"Iceberg transport and melting have a prominent role in the distribution of phytoplankton in the Weddell Sea", stated John J. Helly, the teams lead researcher who holds joint appointments at SDSC and SIO. "These results demonstrate the importance of a multi-disciplinary scientific team in developing a meaningful picture of nature across multiple scales of measurement and the unique contributions of ship-based field research."
"The results demonstrate that icebergs influence oceanic surface waters and mixing to greater depths than previously realized", added Ronald S. Kaufmann, Associate Professor of Marine Science and Environmental Studies at the University of San Diego, and a co-author of the paper.
Specifically, the research team from UC San Diego and USD found that icebergs cool and dilute the ocean water they pass through, and also affect the distribution carbon-dioxide-absorbing phytoplankton in the Southern Ocean. The effects are likely to influence the growth of phytoplankton in the Atlantic sector of the Southern Ocean, especially in an area known as "Iceberg Alley" east of the Antarctic Peninsula.
Enhanced phytoplankton growth would increase the rate at which carbon dioxide is removed from the ocean, an important process in the carbon cycle, according to researchers.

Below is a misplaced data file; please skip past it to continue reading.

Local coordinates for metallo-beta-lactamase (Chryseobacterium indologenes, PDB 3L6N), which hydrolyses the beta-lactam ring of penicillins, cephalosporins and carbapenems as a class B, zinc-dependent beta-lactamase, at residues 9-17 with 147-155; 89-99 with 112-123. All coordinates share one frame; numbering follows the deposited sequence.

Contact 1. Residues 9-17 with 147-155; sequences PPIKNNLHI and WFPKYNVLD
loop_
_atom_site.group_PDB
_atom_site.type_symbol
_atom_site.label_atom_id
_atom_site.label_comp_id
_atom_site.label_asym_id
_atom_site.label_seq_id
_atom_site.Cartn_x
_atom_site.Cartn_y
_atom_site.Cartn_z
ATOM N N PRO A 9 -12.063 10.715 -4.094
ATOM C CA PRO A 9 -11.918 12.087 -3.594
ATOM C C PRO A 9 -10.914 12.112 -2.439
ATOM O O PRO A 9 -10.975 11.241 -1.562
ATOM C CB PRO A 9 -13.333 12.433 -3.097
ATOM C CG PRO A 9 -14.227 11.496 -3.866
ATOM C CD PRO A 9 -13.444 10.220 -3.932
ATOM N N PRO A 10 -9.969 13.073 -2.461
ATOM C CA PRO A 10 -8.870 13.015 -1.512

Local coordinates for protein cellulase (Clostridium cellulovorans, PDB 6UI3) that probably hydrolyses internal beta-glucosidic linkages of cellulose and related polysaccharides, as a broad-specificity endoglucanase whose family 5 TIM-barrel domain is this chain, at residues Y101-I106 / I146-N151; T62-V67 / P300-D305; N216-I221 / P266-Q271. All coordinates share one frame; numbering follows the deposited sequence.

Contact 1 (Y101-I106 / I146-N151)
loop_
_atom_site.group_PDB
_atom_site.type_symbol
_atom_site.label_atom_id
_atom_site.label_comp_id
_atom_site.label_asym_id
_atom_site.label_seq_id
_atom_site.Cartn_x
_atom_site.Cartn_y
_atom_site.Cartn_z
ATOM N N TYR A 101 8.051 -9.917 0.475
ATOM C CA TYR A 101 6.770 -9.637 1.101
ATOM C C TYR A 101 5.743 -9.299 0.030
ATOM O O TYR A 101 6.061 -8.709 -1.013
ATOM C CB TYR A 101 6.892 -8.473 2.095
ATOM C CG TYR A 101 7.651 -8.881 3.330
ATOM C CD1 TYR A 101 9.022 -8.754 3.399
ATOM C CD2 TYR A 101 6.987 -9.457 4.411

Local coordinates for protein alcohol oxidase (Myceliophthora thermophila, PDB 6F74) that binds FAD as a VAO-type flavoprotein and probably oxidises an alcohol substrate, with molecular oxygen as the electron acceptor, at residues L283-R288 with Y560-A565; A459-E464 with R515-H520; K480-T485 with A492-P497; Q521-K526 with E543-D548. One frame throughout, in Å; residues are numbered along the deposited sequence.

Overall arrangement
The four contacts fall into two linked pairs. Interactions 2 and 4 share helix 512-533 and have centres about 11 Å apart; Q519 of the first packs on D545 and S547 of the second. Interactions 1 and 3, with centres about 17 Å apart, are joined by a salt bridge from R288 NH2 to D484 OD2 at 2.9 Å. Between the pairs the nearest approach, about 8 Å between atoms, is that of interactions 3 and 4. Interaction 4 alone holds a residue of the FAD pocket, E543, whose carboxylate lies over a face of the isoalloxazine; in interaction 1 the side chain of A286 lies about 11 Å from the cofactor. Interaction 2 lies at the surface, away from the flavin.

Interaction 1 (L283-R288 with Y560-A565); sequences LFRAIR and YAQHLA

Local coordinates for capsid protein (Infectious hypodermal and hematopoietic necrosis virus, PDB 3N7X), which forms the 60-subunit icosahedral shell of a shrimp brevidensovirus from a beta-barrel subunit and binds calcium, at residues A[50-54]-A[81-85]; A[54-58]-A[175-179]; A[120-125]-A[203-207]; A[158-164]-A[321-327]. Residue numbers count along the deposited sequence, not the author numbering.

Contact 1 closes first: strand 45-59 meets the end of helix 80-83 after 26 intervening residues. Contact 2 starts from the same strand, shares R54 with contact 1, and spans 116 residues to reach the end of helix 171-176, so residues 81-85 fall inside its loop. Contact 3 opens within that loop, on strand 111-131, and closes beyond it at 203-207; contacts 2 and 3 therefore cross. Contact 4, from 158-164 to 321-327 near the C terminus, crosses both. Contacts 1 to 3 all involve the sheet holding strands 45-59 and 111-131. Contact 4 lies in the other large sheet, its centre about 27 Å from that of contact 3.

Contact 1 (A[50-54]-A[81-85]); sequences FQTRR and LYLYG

Moreover, the findings document a persistent change in physical and biological characteristics of surface waters after the transit of an iceberg. The change in surface water properties, such as salinity, lasted at least 10 days, far longer than had been expected.
Sampling was conducted by a surface-mapping method used to survey the area around an iceberg more than 20 miles (32 kilometers) in length. The team surveyed the same area again 10 days later, after the iceberg had drifted away. After 10 days, the scientists observed increased concentrations of chlorophyll a and reduced concentrations of carbon dioxide, compared to nearby areas without icebergs.
"We were quite surprised to find the persistence of the iceberg effects over many days", stated John J. Helly, who is director of the Laboratory for Environmental and Earth Sciences at SDSC.
The new results demonstrate that icebergs provide a connection between the geophysical and biological domains that directly affects the carbon cycle in the Southern Ocean. This research significantly extends previous research results conducted in the same environment, and reveals the dynamic properties of icebergs and their effects on the ocean in unexpected ways.
"These findings confirm that icebergs are a dynamic and significant component of polar ecosystems", stated Roberta L. Marinelli, director of the NSF's Antarctic Organisms and Ecosystems Programme. NSF manages the U.S. Antarctic Programme, through which it co-ordinates all U.S. research on the southernmost continent and aboard ships in the Southern Ocean.
The research was conducted as part of a multi-disciplinary project involving scientists from the Monterey Bay Aquarium Research Institute, University of South Carolina, University of Nevada, Reno, University of South Carolina, Brigham Young University, and the Bigelow Laboratory for Ocean Sciences. SIO research biologist Maria Vernet is also a co-author of the paper.